The UCSF Graduate Program in Biomedical Sciences is an interdisciplinary program that trains students for research careers investigating the molecular basis of tissue and organ function in health and disease. It offers a novel integrative curriculum, designed specifically for graduate students, which provides a foundation in cell biology, molecular biology, genetics, and biochemistry as applied to research problems in human developmental biology, physiology, and disease. Training is supported by laboratory rotations, journal clubs, and research seminars. The program's faculty consists of 110 members drawn from both basic science and clinical departments. Their research interests are broad, but focused into eight thematic areas: Cancer Biology and Cell Signaling, Human Genetics, Vascular and Cardiac Biology, Developmental and Stem Cell Biology, Immunology, Microbial Pathogenesis and Virology, Neuroscience, and Tissue/Organ Biology and Endocrinology. Trainees are chosen from a national applicant pool, with special effort to include underrepresented minorities. The interdisciplinary spirit of the program reflects the interactive scientific culture at UCSF.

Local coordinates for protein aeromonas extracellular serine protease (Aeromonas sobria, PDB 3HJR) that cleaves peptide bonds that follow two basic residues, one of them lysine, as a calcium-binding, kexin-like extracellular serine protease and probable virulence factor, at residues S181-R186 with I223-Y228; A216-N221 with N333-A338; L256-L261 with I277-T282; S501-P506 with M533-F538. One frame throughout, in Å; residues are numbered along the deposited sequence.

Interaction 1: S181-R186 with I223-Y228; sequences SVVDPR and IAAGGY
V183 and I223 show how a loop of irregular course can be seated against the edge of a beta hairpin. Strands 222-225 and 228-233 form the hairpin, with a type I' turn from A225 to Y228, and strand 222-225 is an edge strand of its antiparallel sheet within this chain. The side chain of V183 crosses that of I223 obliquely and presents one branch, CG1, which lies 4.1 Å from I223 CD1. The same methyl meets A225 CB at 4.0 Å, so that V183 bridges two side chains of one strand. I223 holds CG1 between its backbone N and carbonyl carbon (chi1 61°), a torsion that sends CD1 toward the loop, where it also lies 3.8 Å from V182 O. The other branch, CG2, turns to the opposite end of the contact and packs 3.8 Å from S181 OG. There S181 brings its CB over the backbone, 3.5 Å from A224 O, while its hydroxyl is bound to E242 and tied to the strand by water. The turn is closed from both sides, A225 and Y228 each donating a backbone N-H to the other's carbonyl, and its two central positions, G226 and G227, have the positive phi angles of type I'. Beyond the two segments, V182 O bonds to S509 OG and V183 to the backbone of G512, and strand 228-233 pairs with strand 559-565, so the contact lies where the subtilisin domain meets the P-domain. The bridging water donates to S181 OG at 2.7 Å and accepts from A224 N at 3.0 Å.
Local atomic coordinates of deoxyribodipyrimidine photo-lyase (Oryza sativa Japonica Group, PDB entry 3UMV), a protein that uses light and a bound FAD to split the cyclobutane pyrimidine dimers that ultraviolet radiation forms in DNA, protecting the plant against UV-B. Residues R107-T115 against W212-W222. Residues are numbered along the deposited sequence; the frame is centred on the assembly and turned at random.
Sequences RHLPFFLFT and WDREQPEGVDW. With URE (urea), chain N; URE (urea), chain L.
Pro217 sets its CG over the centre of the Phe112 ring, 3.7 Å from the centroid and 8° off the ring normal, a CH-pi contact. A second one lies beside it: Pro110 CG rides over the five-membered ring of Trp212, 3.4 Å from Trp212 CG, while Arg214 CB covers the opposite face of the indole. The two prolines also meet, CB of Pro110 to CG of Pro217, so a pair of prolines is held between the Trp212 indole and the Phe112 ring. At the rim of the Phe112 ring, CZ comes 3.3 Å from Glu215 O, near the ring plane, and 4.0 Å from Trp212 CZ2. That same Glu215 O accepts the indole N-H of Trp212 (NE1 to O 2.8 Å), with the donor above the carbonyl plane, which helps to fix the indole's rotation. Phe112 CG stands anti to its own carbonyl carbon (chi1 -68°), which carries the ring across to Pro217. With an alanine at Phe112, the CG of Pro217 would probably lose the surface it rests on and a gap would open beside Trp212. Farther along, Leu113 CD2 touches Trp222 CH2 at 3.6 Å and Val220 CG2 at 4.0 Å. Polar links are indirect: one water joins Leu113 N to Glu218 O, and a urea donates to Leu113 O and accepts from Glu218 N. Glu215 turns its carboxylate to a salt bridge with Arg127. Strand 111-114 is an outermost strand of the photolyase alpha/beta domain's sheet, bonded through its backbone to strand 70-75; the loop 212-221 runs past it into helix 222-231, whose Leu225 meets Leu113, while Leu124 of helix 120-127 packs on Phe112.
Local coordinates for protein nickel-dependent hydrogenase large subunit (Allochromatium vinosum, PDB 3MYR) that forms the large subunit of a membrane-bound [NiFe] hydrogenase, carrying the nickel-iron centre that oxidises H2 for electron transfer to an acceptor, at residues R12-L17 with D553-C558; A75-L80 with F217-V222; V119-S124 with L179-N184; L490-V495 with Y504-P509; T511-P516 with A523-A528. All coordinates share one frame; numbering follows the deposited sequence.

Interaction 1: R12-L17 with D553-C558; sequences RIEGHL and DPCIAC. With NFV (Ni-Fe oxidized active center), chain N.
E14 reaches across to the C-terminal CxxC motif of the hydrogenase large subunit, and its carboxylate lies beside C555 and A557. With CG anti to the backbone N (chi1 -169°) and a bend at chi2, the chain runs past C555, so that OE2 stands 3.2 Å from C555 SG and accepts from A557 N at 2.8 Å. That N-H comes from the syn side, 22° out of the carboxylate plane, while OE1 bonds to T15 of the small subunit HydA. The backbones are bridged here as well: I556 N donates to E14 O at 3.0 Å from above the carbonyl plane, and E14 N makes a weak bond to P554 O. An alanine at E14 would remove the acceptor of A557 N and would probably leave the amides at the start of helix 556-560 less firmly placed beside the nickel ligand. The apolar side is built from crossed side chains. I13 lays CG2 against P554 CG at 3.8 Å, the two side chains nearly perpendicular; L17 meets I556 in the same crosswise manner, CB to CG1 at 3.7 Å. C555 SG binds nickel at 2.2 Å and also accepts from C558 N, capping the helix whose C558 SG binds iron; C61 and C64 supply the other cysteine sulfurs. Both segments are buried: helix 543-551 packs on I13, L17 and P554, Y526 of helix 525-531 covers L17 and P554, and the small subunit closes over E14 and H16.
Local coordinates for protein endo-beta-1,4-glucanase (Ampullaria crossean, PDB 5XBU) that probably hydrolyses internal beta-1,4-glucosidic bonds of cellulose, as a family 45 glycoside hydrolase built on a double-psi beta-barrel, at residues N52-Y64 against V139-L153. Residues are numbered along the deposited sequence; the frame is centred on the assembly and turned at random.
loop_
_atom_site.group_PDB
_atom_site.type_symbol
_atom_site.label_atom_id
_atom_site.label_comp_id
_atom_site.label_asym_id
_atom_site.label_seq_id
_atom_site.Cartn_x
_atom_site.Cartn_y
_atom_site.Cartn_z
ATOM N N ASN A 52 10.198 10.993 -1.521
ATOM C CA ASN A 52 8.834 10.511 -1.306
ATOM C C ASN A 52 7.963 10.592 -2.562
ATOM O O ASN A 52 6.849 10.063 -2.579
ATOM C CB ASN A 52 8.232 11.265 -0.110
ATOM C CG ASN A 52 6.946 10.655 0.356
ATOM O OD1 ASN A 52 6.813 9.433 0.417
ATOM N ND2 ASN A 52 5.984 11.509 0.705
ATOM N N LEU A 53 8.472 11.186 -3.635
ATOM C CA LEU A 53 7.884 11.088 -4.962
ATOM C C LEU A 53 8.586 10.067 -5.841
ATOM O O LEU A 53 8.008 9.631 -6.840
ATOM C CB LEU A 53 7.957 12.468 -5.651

Public Health Relevance

Trainees study multiple human diseases including cancer, cardiovascular disease, developmental disorders, infectious diseases (such as AIDS), immunological diseases (such as asthma), diabetes and neurological disorders. The broad training allows graduates to develop careers in academia identifying molecular and cellular underpinnings of major human diseases or in the biotech sector developing novel therapeutics.

National Institute of Health (NIH)
National Institute of General Medical Sciences (NIGMS)
Institutional National Research Service Award (T32)
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National Institute of General Medical Sciences Initial Review Group (BRT)
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Maas, Stefan
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University of California San Francisco
Schools of Medicine
San Francisco
United States
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Chitre, Avantika S; Kattah, Michael G; Rosli, Yenny Y et al. (2018) A20 upregulation during treated HIV disease is associated with intestinal epithelial cell recovery and function. PLoS Pathog 14:e1006806
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